If this app looks like it may be of interest to you, I'd appreciate your feedback. If you're interested in lending a hand with some of the remaining portions, I'd really appreciate that, too. I plan on offering this completed product for free, but most likely not open source.


  • A good idea, done well.

  • I did something like this in the past, But since I didn't want to reinvent the wheel I used the windows Task scheduler to schedule the job to run by calling my job executable with command line argument giving it what job to run. So all my program had to do is worry about running x job pass or fail and log the results, not on scheduling the job to run or the details relating to that. Also made debugging a great deal easier to do.

  • Very impressive. I look forward to seeing you final version. The missing SQL Agent was my only complaint for SQL Express.

  • Cool. Any chance you'll open source it?

    Also, any chance your make it so it can load .NET DLLs and execute them? Maybe by implementing an "ISqlAgentTask" interface? Then you could ad helper functionality to that most tasks would need, like error logging, etc.

  • If you're still looking for help then i'm happy to offer a limited service.

    We use the SQL Agent within MSDE for some of our solutions at present and so the release of an agent for SQL2005 would help us move forward.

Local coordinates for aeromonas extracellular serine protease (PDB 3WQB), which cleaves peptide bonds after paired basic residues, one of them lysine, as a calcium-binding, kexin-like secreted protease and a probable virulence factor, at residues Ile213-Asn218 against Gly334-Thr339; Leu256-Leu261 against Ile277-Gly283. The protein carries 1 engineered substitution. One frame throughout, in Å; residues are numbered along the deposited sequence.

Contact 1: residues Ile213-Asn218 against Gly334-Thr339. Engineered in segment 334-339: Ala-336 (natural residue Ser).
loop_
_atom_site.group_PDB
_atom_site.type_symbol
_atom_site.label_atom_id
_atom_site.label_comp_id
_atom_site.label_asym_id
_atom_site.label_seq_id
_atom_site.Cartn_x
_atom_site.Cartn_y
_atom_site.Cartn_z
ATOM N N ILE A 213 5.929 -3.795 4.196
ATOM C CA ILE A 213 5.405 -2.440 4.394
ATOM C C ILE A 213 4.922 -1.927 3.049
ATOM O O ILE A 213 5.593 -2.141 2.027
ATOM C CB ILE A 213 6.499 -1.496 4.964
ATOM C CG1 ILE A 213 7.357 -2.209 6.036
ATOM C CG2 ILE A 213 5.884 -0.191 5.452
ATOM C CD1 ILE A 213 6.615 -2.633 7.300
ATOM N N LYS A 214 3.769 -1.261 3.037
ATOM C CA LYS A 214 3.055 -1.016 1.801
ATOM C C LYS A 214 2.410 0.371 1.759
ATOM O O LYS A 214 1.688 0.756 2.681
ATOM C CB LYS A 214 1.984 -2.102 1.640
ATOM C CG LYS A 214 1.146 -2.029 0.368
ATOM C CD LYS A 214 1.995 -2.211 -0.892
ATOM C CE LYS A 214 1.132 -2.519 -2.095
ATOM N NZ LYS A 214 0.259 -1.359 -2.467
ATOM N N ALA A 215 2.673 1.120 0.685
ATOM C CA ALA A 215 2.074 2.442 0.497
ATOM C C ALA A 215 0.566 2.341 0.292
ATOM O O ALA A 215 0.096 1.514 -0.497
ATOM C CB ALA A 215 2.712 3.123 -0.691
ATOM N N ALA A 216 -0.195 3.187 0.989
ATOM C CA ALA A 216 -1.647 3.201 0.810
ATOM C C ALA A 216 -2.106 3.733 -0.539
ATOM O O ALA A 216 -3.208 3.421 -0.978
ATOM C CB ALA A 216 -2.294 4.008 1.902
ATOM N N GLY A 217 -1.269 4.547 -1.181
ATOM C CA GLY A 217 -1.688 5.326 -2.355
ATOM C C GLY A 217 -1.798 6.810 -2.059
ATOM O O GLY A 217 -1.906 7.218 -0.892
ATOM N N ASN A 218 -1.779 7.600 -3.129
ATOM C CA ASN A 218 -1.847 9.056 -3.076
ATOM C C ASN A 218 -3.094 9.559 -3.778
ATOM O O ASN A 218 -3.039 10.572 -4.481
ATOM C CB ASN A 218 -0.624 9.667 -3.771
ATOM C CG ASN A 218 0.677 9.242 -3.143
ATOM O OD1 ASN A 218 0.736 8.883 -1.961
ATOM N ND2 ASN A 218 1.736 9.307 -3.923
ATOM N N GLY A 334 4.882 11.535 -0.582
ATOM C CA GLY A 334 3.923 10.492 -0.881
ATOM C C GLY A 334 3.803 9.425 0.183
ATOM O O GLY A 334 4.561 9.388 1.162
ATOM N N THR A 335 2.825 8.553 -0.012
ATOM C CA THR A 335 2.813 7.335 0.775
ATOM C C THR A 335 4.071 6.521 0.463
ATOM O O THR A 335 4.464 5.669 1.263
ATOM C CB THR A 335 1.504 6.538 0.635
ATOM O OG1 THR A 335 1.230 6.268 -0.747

Strengths are with SQL Server 2000, Visual Basic6, .net 1.1 (c#) and just moved to .net 2.

    I can offer around five hours a week.

  • Also, if you are still looking for more help I can help some too.

    mitchel.sellers (at)

  • I just stumbled upon this "non-blog" while searching for an SQL Agent tool for 2005 Express. Since most of the responses are rather old I was wondering what kind of progress you've made and if your Express Agent was available for use yet?

  • my company actually uses express for some of our smaller clients and this app would be an extraordinary help for our services... right now we are emulating an agent using sqlcmd and batch files but this would be stupendous. id like some info and possibly help out

  • This is a must-have for me with SQL Server Express. I'm glad someone is tackling this. Is the release version ready yet?

    TIA, Kris.

  • The idea of SQL Express Agent is just fantastic.
    You won't believe what kind of problems we have encountered when one of the branches were running out of 2 Gig space allowed by MSDE.
    Once migrated to SQL 2005 Express, all the scheduled jobs stopped - inclyuding internal DB backup!
    I bet stripping off Agent was the great idea by Microsoft - to force you into buying full version of SQL 2005.
    They offer scheduling via Windows Scheduler - sounds like asking you top move from Windows back to DOS!
    But whet dowe schedule? We don't have just a stored proc to call - we have DTS packages (and they do not exist in Express either!)
    So: download DTS runtime?
    What a nightmare of trying to do a simple task that existed in the previous version!

  • Danilo - is there a way to run your SQL Agent using a service name of "SQLSERVERAGENT" versus "SQLAgent"? I have some apps that depend on the service name being "SQLSERVERAGENT". I tried changing the service name for your app in the registry, but then it wouldn't start.



  • looking for warehouse work

  • Anybody Know if i can find a version from SQLAGENT for Windows x64 plataform?